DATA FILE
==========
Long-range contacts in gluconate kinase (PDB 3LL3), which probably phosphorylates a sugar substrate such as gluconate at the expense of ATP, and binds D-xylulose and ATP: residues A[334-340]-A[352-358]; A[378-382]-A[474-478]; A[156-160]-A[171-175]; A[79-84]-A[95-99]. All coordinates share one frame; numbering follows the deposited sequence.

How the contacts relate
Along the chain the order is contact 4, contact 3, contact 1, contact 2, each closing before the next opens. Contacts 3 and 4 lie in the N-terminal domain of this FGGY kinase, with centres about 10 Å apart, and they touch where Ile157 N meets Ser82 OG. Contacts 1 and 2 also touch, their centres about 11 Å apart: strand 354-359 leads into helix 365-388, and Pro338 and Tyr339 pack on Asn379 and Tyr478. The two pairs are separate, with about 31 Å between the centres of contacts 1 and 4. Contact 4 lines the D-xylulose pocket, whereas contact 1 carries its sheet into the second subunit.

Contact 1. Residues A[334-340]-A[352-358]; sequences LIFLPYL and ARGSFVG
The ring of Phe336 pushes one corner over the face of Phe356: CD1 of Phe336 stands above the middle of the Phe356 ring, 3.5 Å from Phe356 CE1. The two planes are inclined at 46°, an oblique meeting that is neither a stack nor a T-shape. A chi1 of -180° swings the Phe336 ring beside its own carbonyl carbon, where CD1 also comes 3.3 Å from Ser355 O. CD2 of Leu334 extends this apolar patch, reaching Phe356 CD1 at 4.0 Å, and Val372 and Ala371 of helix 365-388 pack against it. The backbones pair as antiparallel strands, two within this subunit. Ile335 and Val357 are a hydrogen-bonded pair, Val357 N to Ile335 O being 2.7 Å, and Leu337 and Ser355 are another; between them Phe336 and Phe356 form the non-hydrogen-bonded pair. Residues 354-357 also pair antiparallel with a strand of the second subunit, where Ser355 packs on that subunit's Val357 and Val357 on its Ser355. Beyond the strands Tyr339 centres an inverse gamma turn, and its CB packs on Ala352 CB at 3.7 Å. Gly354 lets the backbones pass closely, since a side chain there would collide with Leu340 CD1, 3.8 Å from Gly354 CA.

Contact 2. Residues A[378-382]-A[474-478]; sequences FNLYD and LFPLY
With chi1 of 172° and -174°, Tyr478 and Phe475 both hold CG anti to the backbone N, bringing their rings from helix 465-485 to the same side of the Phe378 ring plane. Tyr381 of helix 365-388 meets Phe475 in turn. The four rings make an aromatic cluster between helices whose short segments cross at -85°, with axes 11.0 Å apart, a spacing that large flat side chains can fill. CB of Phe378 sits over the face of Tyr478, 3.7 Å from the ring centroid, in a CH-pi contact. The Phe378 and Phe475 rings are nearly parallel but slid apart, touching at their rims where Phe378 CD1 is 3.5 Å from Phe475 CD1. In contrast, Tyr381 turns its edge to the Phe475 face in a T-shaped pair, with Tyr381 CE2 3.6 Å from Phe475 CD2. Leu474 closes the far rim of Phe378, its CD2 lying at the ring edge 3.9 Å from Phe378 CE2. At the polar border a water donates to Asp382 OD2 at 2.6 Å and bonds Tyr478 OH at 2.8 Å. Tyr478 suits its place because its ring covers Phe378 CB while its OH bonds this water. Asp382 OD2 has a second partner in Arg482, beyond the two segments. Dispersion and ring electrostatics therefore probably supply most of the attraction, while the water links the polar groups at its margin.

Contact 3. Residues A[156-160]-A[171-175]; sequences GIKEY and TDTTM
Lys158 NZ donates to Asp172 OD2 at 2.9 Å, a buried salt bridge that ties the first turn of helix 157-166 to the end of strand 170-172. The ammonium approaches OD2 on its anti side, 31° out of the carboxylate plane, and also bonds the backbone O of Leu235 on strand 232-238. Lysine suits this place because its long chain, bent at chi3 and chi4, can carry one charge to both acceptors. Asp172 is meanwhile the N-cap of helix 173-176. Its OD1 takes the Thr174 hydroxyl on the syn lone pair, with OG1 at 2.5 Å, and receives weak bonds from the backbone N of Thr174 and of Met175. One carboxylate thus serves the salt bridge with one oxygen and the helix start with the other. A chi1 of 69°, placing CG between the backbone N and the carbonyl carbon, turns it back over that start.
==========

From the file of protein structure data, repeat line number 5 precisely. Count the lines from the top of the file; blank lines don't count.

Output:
The ring of Phe336 pushes one corner over the face of Phe356: CD1 of Phe336 stands above the middle of the Phe356 ring, 3.5 Å from Phe356 CE1. The two planes are inclined at 46°, an oblique meeting that is neither a stack nor a T-shape. A chi1 of -180° swings the Phe336 ring beside its own carbonyl carbon, where CD1 also comes 3.3 Å from Ser355 O. CD2 of Leu334 extends this apolar patch, reaching Phe356 CD1 at 4.0 Å, and Val372 and Ala371 of helix 365-388 pack against it. The backbones pair as antiparallel strands, two within this subunit. Ile335 and Val357 are a hydrogen-bonded pair, Val357 N to Ile335 O being 2.7 Å, and Leu337 and Ser355 are another; between them Phe336 and Phe356 form the non-hydrogen-bonded pair. Residues 354-357 also pair antiparallel with a strand of the second subunit, where Ser355 packs on that subunit's Val357 and Val357 on its Ser355. Beyond the strands Tyr339 centres an inverse gamma turn, and its CB packs on Ala352 CB at 3.7 Å. Gly354 lets the backbones pass closely, since a side chain there would collide with Leu340 CD1, 3.8 Å from Gly354 CA.